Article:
During this unprecedented crisis, many small businesses in North Carolina will have no choice but to reluctantly furlough or lay off employees. If you are a small business owner, you should consider important legal issues before reducing the pay or hours of your employees. Proper consideration of these legal issues will ensure that businesses do not create unnecessary liability for violations of wage and hour laws—and, perhaps even more importantly, could help give your employees a leg up in successfully applying for unemployment benefits.
Some of the laws to consider have been on the books for decades. The Fair Labor Standards Act (FLSA), first enacted in 1938, requires that salaried workers receive their full salary for every week in which they perform *any* work. In practice, this requirement means that small businesses should communicate clearly with furloughed salaried workers: they are not allowed to perform any work while furloughed without the employer’s consent. Even a routine task like answering work emails should be prohibited for furloughed salaried employees.
The North Carolina Wage and Hour Act—passed into law the year before the FLSA—requires advanced written notice to workers before any decrease in their pay.
Then much more recently, in March, Congress enacted the Families First Coronavirus Relief Act (FFCRA) and Governor Roy Cooper issued an executive order. Both the new law and executive order contain important provisions on unemployment insurance benefits in North Carolina. These new provisions seek to increase the availability of unemployment insurance benefits to workers—and to eliminate associated costs or penalties to employers.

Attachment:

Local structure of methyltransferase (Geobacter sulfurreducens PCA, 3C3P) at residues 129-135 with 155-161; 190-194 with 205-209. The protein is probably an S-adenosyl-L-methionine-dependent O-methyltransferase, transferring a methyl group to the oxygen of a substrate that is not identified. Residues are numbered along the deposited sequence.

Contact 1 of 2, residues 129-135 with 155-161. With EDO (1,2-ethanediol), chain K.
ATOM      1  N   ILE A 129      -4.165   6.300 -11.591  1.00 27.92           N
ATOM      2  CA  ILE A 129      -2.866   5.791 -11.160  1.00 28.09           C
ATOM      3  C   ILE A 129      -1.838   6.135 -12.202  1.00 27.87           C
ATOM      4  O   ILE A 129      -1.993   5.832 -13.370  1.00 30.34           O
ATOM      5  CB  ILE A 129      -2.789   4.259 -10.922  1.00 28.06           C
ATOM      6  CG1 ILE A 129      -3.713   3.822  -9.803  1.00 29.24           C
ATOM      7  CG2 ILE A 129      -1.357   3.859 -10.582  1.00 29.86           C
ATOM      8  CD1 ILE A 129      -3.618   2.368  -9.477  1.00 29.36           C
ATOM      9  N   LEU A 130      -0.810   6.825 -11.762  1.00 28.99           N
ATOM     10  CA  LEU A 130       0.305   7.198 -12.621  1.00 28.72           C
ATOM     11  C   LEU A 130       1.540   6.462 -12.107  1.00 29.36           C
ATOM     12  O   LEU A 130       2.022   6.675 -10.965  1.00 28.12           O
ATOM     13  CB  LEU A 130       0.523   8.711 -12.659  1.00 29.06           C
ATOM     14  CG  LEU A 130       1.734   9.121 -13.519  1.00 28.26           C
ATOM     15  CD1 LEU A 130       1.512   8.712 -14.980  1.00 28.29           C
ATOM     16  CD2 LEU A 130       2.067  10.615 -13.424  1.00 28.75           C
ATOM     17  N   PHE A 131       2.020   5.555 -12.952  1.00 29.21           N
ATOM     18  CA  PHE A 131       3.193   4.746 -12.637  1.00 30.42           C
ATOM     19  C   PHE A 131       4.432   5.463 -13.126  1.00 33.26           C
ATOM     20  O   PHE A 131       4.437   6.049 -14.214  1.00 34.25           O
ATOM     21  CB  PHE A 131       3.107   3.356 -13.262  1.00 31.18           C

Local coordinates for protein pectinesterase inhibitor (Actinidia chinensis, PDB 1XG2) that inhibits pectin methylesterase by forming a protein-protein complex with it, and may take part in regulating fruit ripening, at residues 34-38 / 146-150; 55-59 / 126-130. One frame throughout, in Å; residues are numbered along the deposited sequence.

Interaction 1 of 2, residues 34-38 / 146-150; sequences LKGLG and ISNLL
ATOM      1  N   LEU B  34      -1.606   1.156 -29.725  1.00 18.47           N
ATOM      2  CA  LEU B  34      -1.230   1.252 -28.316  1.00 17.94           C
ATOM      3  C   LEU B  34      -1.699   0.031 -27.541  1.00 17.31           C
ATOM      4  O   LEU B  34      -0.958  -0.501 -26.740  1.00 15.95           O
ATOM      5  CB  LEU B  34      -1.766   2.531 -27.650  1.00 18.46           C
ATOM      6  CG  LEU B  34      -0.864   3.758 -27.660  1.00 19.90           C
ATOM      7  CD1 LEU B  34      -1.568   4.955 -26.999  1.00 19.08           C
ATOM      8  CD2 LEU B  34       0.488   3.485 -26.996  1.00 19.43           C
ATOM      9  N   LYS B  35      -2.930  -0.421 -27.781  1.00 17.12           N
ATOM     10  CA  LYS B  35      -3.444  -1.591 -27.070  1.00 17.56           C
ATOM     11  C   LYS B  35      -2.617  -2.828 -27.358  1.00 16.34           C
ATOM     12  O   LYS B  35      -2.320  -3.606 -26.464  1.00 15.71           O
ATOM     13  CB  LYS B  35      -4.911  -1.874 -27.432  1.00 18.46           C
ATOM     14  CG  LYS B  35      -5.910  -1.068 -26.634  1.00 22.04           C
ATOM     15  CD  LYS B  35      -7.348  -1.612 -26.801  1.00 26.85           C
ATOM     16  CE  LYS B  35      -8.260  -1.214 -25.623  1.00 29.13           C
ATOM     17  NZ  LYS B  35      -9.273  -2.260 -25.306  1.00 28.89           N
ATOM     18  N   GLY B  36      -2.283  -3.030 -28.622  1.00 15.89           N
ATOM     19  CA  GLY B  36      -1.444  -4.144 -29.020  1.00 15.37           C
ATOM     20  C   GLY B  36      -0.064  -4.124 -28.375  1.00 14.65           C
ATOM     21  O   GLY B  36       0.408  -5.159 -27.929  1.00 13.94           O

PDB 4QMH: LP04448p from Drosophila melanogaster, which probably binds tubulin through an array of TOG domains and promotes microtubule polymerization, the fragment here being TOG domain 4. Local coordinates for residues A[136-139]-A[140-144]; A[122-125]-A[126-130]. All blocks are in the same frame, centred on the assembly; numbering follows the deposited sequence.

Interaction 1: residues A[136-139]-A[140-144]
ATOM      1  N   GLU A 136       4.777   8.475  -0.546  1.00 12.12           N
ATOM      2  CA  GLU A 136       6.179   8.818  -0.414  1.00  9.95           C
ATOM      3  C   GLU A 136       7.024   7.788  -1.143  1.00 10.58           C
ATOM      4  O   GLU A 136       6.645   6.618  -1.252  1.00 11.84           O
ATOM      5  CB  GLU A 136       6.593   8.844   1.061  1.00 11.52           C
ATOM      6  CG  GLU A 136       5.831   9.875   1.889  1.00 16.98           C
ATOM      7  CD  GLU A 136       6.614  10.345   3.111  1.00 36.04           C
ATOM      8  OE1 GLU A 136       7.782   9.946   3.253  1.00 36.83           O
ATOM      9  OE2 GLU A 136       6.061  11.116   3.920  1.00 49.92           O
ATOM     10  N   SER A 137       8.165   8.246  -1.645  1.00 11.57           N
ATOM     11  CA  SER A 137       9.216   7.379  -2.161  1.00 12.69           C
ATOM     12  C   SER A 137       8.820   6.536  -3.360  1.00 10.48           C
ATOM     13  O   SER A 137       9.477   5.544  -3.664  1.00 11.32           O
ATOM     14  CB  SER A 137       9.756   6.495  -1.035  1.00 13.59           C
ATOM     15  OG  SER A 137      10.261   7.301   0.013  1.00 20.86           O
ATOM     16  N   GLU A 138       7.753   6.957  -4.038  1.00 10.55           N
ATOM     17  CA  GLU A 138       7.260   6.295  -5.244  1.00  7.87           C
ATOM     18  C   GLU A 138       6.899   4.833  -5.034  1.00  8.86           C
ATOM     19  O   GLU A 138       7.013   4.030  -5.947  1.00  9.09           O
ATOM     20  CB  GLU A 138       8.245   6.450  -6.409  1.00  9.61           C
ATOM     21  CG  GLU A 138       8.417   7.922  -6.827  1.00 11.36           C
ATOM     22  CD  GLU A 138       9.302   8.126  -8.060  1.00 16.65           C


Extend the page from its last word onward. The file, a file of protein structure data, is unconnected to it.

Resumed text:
The FFCRA increased federal funding to states for unemployment insurance benefits, requiring that states do not “charge” employers for unemployment claims related to COVID-19. In other words, the North Carolina Department of Commerce will *not* allocate charges to a company’s unemployment insurance account for workers who are unemployed for reasons related to COVID-19. This means that a company’s unemployment insurance rates will not increase as a result of claims filed for COVID-19 layoffs.
The FFCRA also expands the availability of unemployment benefits for laid off workers (from 26 weeks to 52 weeks). Governor Cooper’s executive order issues a directive for the North Carolina Department of Commerce to “interpret flexibly or waive, as appropriate” certain requirements for unemployment insurance benefits, opening the door for unemployment claims of workers who have suffered reduced hours related to COVID-19.
The benefits of these new laws depend on employers documenting and communicating that COVID-19 is the reason for the reduction of hours or the termination of employment.
The liberalization of unemployment insurance is overdue and much needed in North Carolina. Even in normal times, it is challenging for workers to file unemployment claims. According to the News and Observer, steep budget cuts passed in 2013 forced North Carolina to the bottom of the pack (among the bottom 10 states) in both the duration of unemployment benefits and the average weekly benefit. Prior to Governor Cooper’s executive order, only 10% of persons who applied for unemployment benefits were approved, the second-worst ranking of any state. Early reports in the COVID-19 pandemic have made clear that the North Carolina Division of Employment Security has struggled to keep up with the sharp increase in the number of unemployment claims, with workers reporting persistent problems with the website and phone lines.
Conscientious employers should want to give their employees the best chance of a successful unemployment claim in these dire times, especially since the claim will not be charged to the employer’s account if it is COVID-19 related.
Employers that are considering laying off or furloughing employees should speak to a lawyer about how to provide clear written notice to employees. If properly drafted, this notice could help the employer avert liability for unpaid wages, assist employees with filing successful claims for expanded unemployment benefits, and avoid needless charges to the employer’s unemployment insurance account.
Our employment and business lawyers are here to (remotely) advise your small business on all things COVID-19 related. Contact Spengler & Agans to schedule a video conference consultation today.